Regaining the title of world’s largest canoe maker in the mid-‘80s was no doubt gratifying to Samuel Johnson Jr., chairman of S.C. Johnson and founder of Johnson Outdoors, a publicly traded company which had acquired Old Town from the Grays 10 years earlier. His original business was a family company as well, one that had been around even longer than Old Town.
Johnson, an outdoorsman, had owned several Old Town canoes, and in 1973 had begun amassing a portfolio of outdoor recreation brands, including Eureka! (the maker of camping tents) and SCUBAPRO. His daughter, Helen Johnson-Leipold, has been chairman and CEO of Johnson Outdoors since 1999.
By that time, user-friendly kayaks had drawn even in the market with canoes, Old Town’s main source of revenue. The arrival in 2013 of the company’s Predator kayak series—which now includes paddle, motorized, and pedal-propelled models—proved to be yet another turning point.
Paddling with the Times
The recent evolution in the company’s offerings reveals a parallel story of the changing nature of American recreation. The materials have gone from organic to man-made, the process from handcrafted to semi-industrial. Old Town’s fleet is at once lighter, more portable, and more technologically advanced than ever.
Unlike canoes, kayaks and kayak hybrids (like Old Town’s Discovery 119 Solo Sportsman) are designed for individual use. With no paddling partner required, they are easier to squeeze into a demanding work schedule. “We’ve given people a whole new way of being on the water,” says Larry Baab, group vice president of watercraft and camping at Johnson Outdoors, adding that many of his fellow boaters nowadays are “busier than we prefer.” To this end, the latest Loon kayak models come with a cupholder and a front console for securing a smartphone and portable charger.
Old Town’s current target audience is the fishing crowd. The latest Sportsman line includes seven kayak models designed to appeal to the tournament angler, the fair-weather novice, and everyone in between.
The line’s flagship is the Old Town Sportsman Auto-pilot, a motorized craft that uses Bluetooth-connected GPS to hold its spot in wind, tide, and current; in July it was awarded Best of Show at the iCast 2020 New Product Showcase. Johnson’s 1973 acquisition of Minn Kota, a Minnesota-based maker of trolling motors, is looking smarter than ever. “This is a massive initiative for us—the biggest new product-line launch in our recent history, really,” Baab explains.
The motorized, pedal-powered, and paddle fishing craft in the 2020 Sportsman collection may one day join the pieces on display at the low-lying brick building on the Old Town campus that houses a seasonal factory store and museum. Owners of Old Town dinghies, wooden canoes, and painstakingly constructed lapstrake boats have over the years sent these precious heirlooms back to their maker—out of a sense, Lilly explains, that Old Town will take good care of them.
Meanwhile, next door, vertical rows of brightly colored canoes and kayaks await shipment from the factory floor. These seem to hail from a different world than the museum pieces, but the kinship runs deep. All of them conjure outings on rivers, ponds, lakes, and seas, making Old Town a nicer place to work in the depths of the Maine winter—when only the bravest product testers take boats out onto unfrozen patches of the Penobscotthan it might otherwise be.
“That feeling of freedom you have on the water,” Baab says, “is really hard to match.”
MAINE, THREE WAYS
For the Paddler
Back in 1857, Henry David Thoreau canoed down the Allagash River and documented his experience in The Maine Woods. “Here was traveling of the old heroic kind over the unaltered face of nature,” Thoreau wrote, and he’d be happy to know that not much has changed. The Allagash, Maine’s only designated National Wild and Scenic River, is still perfect for seasoned paddlers or families looking to escape completely from modern civilization.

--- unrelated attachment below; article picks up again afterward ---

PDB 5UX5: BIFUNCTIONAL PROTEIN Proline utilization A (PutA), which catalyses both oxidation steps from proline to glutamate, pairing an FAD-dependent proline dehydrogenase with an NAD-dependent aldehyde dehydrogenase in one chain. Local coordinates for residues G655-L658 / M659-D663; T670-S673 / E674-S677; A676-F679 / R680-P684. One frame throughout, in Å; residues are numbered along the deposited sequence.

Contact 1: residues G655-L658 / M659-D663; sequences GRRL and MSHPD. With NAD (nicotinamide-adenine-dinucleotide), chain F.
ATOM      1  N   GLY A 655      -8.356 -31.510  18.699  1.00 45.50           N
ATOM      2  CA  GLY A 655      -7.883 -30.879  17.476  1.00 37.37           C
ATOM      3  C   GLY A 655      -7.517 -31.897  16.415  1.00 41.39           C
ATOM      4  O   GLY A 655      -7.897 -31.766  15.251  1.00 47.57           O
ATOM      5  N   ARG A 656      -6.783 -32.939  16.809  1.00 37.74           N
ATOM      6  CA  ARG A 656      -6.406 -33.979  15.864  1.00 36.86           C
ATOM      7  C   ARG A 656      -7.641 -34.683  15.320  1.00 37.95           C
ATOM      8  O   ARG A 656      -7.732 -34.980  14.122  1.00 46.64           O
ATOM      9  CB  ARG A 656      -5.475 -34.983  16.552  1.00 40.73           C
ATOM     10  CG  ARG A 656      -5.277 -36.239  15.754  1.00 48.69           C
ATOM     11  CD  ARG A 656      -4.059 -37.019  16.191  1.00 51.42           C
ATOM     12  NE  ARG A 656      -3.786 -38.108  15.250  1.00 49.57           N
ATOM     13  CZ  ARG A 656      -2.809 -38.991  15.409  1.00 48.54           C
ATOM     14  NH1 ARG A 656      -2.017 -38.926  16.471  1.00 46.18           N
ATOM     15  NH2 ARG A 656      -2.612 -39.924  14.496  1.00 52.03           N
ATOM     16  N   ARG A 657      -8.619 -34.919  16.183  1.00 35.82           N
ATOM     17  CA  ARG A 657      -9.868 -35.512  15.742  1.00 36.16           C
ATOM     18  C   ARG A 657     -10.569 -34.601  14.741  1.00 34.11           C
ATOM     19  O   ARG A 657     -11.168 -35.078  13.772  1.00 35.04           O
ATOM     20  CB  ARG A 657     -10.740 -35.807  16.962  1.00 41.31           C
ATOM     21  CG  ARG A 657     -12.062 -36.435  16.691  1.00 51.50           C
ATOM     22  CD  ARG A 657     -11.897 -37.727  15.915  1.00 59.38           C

The easiest way to explore the more than 92 miles of the Allagash Wilderness Waterway is to book a guided tour with Allagash Canoe Trips. During the four- to seven-day journey, you’ll test your skills on Class II rapids, spy moose and eagles, fish for trout, hear the thunder of Allagash Falls, and sleep under the stars. (Oh, and eat really well: pancakes and maple syrup, steaks cooked over an open fire, strawberry short- cake … don’t worry, you’ll paddle off those calories in no time.)
But before you spend a week sleeping on the ground, book a stay at The Lodge at Moosehead Lake, a rustic yet beautiful bed and breakfast in Greenville.
For the Foodie
You can eat well all over Maine—just try to find a bad lobster roll at any of the numerous shacks that dot the coast—but if you really want to get down to business, go to Portland. The oceanfront city seemingly has a farm-to-table restaurant, natural wine bar, or high-end oyster shack for every one of its 66,000 residents.
The scenic Old Port District alone will leave you overwhelmed with choices: There’s Fore Street, chef Sam Hayward’s James Beard Award–winning mainstay; Central Provisions, a small-plate purveyor mixing local ingredients with international flavors; Eventide Oyster Co., an update on the classic New England oyster bar; and Portland Hunt + Alpine Club, a stunning cocktail bar that serves one heck of
Between your (many) meals, explore the city in style aboard one of Portland Fire Engine Co. Tours’ vintage fire trucks, and take in the Winslow Homer collection at the Portland Museum of Art. Rest your head at The Francis, a 15-room hotel in an 1881 building in the city’s West End Arts District.
For the Classic Mainer
Maine tends to conjure images of lobsters and rocky coastlines—and a road trip through the state’s idyllic seaside towns is a great way to make those visions a reality.
Start in Ogunquit, where you can build sandcastles and enjoy a scoop of blueberry-pie ice cream at Sweet Pea’s. Retreat to the luxurious Cliff House, in nearby Cape Neddick, and fall asleep to the crashing waves.
Next, head north to Rockland, stopping for lunch at McLoons Lobster Shack on Spruce Head Island and then for a pale ale at Rock Harbor Brewing Co. Spend the night at the LimeRock Inn, a turreted Victorian mansion with a postcard-perfect wrap- around porch.
The following morning, take a slight detour down the St. George Peninsula to Marshall Point Lighthouse (the endpoint for Forrest Gump’s cross-country run) on your way to Bar Harbor. Order a pot of steamers at Trenton Bridge Lobster Pound, and take a schooner sail with Downeast Windjammer. Unwind at the Balance Rock Inn, where a swim in the pool overlooking the ocean is the perfect way to end the trip.
Next-Up: The best date night spot in Maine